It’s Tuesday, which means I’ve gotten my book order for the week, a lot of special orders for customers, and some tried and true selections for the stacks, and, sigh, the New Books for the week. Tuesdays are always joyful for me.
This week, I’m especially enchanted with three new titles, each, as it happens, celebrating a different aspect of creativity. Creativity is such a wonderful aspect of existence, and for me, it’s the fuel that keeps me going. So, here are these three inspiring books:
Cooking is such an intimate art, the act of taking raw foods and preparing them with love into nourishment for friends and family. I picked this cookbook out from the lists of forthcoming books with a particular friend and customer in mind, one who has family ties to the Persian community. It’s a beautiful cookbook and sounded like a fresh approach to traditional, so I thought she might like it. When it came, I found myself immediately drawn in. Shafia intruduces the book, gives a bit of history, and then has this to say “In general, you’ll find that the recipes here emphasize whole grains and gluten-free flours, use minimal amounts of oil and fat, and call for alternatives to white sugar. …” Sounds like the way I’m trying to eat. Then I started reading the recipes, and the overwhelming impression was that this cookbook was a must-have for me as I figure out how to use all the fantastic produce in my summer CSA box from Blue Gate Farms! So, fellow CSA-ers, and the rest of you too, take at look at this delightful new cookbook up and bring a little exotic flair to your summer! Read More.
Van’t Hul defines artful activity as any that’s ful of art, beauty and creativity. She writes, “As parents, there are innumerable ways we can make our family life more artful. While painting, drawing, and other traditional art-making methods are obvious choices, many other activities can also be considered artful…” These other activities include science experiments, nature walks, baking, and planning a party. This is compact for an art project book and has page after page of great project ideas using mostly common household art supplies and other products like dish soap, clothes lines, etc. The photographs throughout show darling, normal children in the midst of their creative process as well as a bunch of great display ideas. My kids are mostly too old for these projects, but I sure enjoyed reading this one, and will delight in passing it along to the younger families who stop by. Read More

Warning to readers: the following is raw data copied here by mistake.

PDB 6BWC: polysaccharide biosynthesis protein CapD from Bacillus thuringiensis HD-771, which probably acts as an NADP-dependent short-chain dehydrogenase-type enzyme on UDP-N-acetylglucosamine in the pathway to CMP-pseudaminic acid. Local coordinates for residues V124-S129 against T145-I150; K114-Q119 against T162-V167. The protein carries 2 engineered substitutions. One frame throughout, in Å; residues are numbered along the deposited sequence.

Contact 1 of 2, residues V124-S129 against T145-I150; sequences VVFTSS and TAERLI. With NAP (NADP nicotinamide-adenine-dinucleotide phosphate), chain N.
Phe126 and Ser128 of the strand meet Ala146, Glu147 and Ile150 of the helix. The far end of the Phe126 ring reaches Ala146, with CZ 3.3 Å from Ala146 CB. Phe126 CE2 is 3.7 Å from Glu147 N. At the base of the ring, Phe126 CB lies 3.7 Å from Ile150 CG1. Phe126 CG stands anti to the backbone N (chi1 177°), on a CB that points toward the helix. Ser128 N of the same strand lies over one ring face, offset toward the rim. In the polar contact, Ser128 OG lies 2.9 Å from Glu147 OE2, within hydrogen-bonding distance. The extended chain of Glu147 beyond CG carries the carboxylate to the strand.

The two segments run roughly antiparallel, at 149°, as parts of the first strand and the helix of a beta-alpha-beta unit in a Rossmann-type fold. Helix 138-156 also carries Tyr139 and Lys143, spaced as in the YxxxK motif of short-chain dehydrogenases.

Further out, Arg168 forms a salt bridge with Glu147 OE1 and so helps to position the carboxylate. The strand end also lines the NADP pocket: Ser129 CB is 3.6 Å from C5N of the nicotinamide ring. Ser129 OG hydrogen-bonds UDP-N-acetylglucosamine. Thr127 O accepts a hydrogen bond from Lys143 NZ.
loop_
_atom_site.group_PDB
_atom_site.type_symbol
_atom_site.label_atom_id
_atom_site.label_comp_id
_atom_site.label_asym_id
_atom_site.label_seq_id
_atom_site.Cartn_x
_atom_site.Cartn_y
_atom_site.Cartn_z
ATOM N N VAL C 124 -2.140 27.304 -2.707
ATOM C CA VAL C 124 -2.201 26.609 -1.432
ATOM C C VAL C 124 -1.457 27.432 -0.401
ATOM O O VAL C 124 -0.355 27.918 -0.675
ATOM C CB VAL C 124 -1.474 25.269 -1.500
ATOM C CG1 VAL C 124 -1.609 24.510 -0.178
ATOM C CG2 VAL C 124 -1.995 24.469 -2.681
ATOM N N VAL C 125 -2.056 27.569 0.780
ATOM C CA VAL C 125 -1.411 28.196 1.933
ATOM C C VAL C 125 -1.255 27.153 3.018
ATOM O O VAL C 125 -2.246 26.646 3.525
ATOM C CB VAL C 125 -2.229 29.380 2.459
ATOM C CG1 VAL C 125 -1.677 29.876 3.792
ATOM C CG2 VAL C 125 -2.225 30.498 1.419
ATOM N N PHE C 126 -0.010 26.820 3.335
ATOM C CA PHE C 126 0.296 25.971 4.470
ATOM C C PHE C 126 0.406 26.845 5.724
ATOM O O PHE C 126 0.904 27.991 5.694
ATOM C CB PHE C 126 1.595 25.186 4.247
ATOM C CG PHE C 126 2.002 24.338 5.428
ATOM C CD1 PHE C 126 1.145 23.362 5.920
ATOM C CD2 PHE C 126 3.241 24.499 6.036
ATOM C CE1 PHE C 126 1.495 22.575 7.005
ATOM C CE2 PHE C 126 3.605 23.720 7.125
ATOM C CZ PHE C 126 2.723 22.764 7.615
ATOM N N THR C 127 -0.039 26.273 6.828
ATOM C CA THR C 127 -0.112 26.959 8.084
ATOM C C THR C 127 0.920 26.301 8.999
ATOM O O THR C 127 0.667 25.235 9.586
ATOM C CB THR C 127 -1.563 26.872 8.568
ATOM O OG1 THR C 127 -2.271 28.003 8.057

This darling little bit of inspiration has clear, easy to follow instructions for sewing up a variety of Zakka projects, which loosely translates to useful objects for the home, using some of those scraps that we sewers have giant stashes of. Starting with some basic materials lists and instructions, there are sections for the Kitchen, the Home, for Kids, for Crafts, and for Going Places. Projects include really cute variations on the basic trivet, the pin cushion, the totebag, and even a tea-bag caddy! It’s a good thing my sewing machine is already set up, because I’m going home to sew! Read More